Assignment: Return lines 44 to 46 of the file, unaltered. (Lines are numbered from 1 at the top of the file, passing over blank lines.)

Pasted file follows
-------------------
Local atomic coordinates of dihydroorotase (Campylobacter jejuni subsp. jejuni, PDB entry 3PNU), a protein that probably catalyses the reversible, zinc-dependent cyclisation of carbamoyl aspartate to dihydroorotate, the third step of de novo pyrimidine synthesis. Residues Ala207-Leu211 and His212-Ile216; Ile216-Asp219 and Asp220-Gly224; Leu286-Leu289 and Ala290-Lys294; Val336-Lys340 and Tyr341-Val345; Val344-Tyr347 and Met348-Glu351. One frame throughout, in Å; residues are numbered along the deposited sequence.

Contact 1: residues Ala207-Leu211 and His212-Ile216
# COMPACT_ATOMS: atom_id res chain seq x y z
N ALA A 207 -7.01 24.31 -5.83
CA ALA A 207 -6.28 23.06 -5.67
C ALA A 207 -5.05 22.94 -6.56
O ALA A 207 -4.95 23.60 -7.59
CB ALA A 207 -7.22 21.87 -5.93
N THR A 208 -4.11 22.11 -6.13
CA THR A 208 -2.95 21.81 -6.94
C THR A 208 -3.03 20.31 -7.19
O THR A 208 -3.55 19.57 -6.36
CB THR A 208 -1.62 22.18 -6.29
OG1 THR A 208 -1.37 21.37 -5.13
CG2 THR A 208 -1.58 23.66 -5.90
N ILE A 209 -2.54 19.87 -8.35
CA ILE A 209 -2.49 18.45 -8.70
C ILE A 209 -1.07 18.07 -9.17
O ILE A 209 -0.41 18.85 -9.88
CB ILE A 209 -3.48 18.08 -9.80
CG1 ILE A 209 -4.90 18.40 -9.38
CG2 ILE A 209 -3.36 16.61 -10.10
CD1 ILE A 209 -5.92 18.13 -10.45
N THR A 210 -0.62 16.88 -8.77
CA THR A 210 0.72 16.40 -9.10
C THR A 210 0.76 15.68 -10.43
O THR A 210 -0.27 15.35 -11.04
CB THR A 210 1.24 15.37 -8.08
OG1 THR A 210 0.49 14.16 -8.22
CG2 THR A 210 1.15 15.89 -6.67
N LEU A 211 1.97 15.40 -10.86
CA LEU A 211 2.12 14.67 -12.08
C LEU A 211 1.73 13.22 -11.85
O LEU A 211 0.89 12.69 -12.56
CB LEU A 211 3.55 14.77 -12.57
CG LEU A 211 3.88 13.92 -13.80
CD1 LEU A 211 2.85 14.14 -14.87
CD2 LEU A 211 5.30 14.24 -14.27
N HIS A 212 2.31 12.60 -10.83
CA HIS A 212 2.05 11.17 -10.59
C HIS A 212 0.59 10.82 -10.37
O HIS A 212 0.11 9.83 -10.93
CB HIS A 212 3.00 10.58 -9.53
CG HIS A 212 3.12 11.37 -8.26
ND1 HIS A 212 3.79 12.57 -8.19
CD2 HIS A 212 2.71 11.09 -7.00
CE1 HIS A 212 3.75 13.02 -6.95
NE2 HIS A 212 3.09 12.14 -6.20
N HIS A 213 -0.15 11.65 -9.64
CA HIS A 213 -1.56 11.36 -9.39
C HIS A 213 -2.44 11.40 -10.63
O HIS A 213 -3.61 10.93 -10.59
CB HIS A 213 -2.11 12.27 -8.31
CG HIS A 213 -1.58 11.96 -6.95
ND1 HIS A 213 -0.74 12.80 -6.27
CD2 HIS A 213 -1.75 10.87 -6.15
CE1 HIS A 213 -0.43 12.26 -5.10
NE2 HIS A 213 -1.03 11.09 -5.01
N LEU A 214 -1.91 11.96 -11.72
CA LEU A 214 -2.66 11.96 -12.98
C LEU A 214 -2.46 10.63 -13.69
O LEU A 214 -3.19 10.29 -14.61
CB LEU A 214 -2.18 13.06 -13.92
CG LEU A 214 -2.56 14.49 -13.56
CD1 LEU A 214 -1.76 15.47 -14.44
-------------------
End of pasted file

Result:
CG HIS A 212 3.12 11.37 -8.26
ND1 HIS A 212 3.79 12.57 -8.19
CD2 HIS A 212 2.71 11.09 -7.00